But the settlement agreement doesn’t address the report’s findings that the fence was built on a faulty design and had construction flaws that could contribute to its collapse, said Alex Mayer, a civil engineering professor at the University of Texas at El Paso.

“It just shows the sloppiness of the whole effort. It worries me even more,” Mayer said.

Fisher Industries President Tommy Fisher began building the fence in 2019 with financial support from the online fundraising campaign, We Build the Wall. The nonprofit was formed to help former President Donald Trump build his “great beautiful wall” along the border. In the end, four of the nonprofit’s leaders, including Trump’s former adviser Steve Bannon, were arrested on fraud and other allegations related to the fundraising program.

Trump pardoned Bannon in January 2021. But in September, Bannon faced state charges in New York. Bannon called the charges “nothing more than a partisan arming of the criminal justice system.”

The other three men, including Brian Kolfage, an Air Force veteran who led the organization, will be convicted in federal court Jan. 31 on various fraud and tax charges. Kolfage and another man pleaded guilty in April. The third man was sentenced in October.

Shortly after construction of the fence began, the DOJ filed a lawsuit in federal court to try to stop work, alleging that Fisher Industries was in violation of the agreement with Mexico. A state district judge in Hidalgo County granted the government an injunction to stop construction, but a federal judge later overturned it.

During a January 2020 court hearing, Fisher claimed that his bollard wall design would bring security to the actual boundary by addressing flooding and erosion concerns that had previously prevented the federal government from building near the riverfront.

The 3-mile project was completed in February 2020, making it the first riverfront boundary fence to be erected in South Texas. We Build the Wall contributed about $1.5 million of the total cost of $42 million, with the rest coming from Fisher, according to court testimony.

The areas around the private border fence soon showed signs of erosion. Six hydrologists and engineers told ProPublica and the Tribune in July 2020 that the fence’s foundation was too shallow and that a series of cracks and gullies where rainwater had washed through the sandy loam beneath the foundation raised stability concerns.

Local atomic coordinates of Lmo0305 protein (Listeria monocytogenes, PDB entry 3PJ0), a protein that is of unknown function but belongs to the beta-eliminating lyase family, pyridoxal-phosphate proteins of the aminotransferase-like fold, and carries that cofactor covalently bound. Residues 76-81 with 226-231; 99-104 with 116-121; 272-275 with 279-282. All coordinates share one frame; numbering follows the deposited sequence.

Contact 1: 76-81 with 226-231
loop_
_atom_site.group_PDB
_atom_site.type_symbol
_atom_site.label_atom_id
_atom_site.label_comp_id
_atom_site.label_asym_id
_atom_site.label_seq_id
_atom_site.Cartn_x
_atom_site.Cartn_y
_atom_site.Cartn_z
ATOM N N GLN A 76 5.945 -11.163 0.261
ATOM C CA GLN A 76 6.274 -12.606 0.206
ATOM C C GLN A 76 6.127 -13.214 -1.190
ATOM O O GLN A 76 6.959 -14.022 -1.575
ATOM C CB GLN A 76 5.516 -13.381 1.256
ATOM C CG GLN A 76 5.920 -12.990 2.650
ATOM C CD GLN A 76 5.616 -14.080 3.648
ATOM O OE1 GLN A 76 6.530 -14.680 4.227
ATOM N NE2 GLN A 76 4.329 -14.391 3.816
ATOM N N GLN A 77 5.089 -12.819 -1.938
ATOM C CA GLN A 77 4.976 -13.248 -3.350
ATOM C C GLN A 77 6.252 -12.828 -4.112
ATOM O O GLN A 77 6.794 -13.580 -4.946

According to the organization’s news articles, Trump attempted to distance himself from the project, saying on Twitter it was engineered to make him look bad.

Fisher called the news organizations’ coverage of tech concerns during a 2020 podcast interview hosted by Bannon as “absolute nonsense.”

“I would invite any of these engineers who said it would fall over, I’ll meet them there next week. … If you don’t know what you’re talking about, you probably shouldn’t start talking,” he said. “It works incredibly well. There is a little erosion maintenance that we need to maintain.”

As climate change contributes to more extreme weather, a better understanding of the erosion that is occurring is crucial, Martinez said.

“We know that there are more extreme hurricane seasons due to climate change, so we know there’s a greater likelihood that the fence will flood in the Rio Grande,” Martinez said. “It’s only a matter of time before something happens.”

The fence outside the mission is one of two private border barriers built with private funds, but may not be the last.

Texas Gov. Greg Abbott has scrambled to build fences along the state’s 1,200-mile boundary, using a mix of state funds and private crowdsourcing dollars. And Trump said he would continue building the border wall, while announcing last month that he would run again for the country’s highest office.

Ryan Patrick, a former US attorney whose office first filed the lawsuit against Fisher, said by settling the case and requiring bail, the government is limiting the risk of losing in court. Patrick left office before the settlement was negotiated. He continues to believe the judge should not have allowed Fisher to build the fence.

The settlement does not prevent anyone from building on the flood plain in the future, he said, but it does show the government will not give potential builders unqualified authority. “You will have long-term care and custody of this thing,” he said.

Amy Patrick, who is not related to Ryan Patrick, offered a different perspective.

The structural engineer said the government’s handling of the legal case and what it sees as apparent indifference to its own engineer’s report “could set a precedent for credible engineers to be disregarded on similar projects in the future”.